The paper Trustworthy Execution on Mobile Devices: What Security Properties Can My Mobile Platform Give Me? describes 5 desired security features for mobile devices:

  1. Isolated Execution
  2. Secure Storage
  3. Remote Attestation
  4. Secure Provisioning
  5. Trusted Path

If I understand correctly, one cannot design a system that leverages TrustZone's bare capabilities alone to provide these features.

My question is:
What extra features are required (for a system that uses TrustZone) to provide these security features?

My current understanding is as follows (Beware: There are many mistakes here, as @Gilles pointed out):

  • Secure Boot is a must.
    I.e., upon boot, the first code to run on the device must be trusted (e.g., burned into a ROM chip by the manufacturer), and then each piece of code is verified before it is run, at least until control is transferred to normal world.
  • Combining Secure Boot and TrustZone is sufficient to provide Isolated Execution and Trusted Path.
  • Isolated Execution and Trusted Path can be leveraged to provide a Secure Storage that is based on a secret known only to the user, e.g.:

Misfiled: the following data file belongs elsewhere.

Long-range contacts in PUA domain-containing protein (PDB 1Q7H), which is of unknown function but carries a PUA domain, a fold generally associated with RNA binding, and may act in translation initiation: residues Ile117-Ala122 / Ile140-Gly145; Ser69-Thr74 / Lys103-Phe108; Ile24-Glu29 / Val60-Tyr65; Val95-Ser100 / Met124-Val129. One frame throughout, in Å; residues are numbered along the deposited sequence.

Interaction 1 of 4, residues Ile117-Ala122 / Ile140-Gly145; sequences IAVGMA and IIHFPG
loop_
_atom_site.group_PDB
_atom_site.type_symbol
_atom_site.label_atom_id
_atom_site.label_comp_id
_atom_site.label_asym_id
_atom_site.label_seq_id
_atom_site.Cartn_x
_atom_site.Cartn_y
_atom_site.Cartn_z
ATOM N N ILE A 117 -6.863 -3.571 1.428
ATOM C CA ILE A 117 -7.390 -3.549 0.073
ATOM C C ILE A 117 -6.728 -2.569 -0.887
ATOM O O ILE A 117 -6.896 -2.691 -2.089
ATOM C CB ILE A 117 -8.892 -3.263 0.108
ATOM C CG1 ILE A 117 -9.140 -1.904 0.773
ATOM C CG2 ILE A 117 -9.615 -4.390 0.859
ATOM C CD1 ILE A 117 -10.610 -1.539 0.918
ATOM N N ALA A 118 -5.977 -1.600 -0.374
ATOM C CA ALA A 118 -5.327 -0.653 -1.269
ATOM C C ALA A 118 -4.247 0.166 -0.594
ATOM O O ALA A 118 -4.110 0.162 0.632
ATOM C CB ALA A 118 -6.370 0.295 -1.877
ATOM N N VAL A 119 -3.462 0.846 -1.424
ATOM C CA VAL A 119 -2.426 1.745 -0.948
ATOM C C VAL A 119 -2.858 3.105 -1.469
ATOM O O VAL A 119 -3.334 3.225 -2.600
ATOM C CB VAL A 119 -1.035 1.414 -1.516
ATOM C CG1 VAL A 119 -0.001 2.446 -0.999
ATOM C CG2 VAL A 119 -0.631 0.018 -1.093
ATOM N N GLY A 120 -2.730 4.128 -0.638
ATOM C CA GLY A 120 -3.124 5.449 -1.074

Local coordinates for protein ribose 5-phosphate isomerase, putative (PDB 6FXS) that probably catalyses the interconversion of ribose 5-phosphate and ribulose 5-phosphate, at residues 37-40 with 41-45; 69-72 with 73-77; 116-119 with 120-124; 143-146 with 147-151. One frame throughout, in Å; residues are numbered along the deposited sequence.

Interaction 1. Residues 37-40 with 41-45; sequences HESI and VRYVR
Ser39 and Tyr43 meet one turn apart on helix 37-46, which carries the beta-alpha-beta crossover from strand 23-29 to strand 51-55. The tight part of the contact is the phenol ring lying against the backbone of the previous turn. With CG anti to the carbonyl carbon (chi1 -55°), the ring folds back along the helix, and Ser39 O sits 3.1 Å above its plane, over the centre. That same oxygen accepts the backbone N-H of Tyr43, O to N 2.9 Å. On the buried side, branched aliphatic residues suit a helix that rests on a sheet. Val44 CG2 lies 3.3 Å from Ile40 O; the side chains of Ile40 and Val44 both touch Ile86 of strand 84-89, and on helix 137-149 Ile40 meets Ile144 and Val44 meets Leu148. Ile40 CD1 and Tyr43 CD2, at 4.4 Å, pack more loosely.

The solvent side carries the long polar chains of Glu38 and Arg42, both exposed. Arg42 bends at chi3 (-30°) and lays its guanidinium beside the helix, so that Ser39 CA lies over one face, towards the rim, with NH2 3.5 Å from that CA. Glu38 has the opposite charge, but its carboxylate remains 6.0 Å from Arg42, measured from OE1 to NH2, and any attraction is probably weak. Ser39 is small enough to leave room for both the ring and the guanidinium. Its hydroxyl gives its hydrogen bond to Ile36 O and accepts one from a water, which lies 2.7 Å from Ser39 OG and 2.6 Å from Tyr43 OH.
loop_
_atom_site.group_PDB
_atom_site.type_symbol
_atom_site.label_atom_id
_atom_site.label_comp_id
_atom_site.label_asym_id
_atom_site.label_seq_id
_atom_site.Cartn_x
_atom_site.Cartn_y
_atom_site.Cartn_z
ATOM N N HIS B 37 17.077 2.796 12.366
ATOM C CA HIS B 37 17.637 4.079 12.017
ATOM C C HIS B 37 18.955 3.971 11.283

• A trusted app in secure world prompts the user for a secret password.
    • The app derives a symmetric key from the password, and removes the password from memory.
    • The app uses the key to encrypt some secret data (or other keys) and stores it on disk.
    • The app removes the key (that was derived from the password) from memory.
    • Later, when the user wishes to access their secret data, the trusted app prompts the user for the password, and then uses it to derive the key and decrypt the secret data.
  • In order to provide Remote Attestation, as well as Secure Storage that is based on sealing data to this specific device, a feature that allows only trusted* secure world code to access a device-unique key is required, e.g., Samsung Knox's Device-Unique Hardware Key (DUHK). (This is also discussed in this answer.)
    * 'trusted' might mean that this code runs after a Secure Boot. E.g., the Knox whitepaper explains that in Samsung Knox devices the DUHK becomes inaccessible if "the device has ever been booted into an unapproved state".
  • Finally, Remote Attestation can be leveraged to provide Secure Provisioning, e.g.:
    • A trusted app in secure world generates an asymmetric key pair.
    • The app creates a remote attestation that includes a signature of the public key.
    • The app sends the attested signature alongside the public key to the remote machine that holds the data that is to be provisioned only to a trusted app in secure world.

1 Answer 1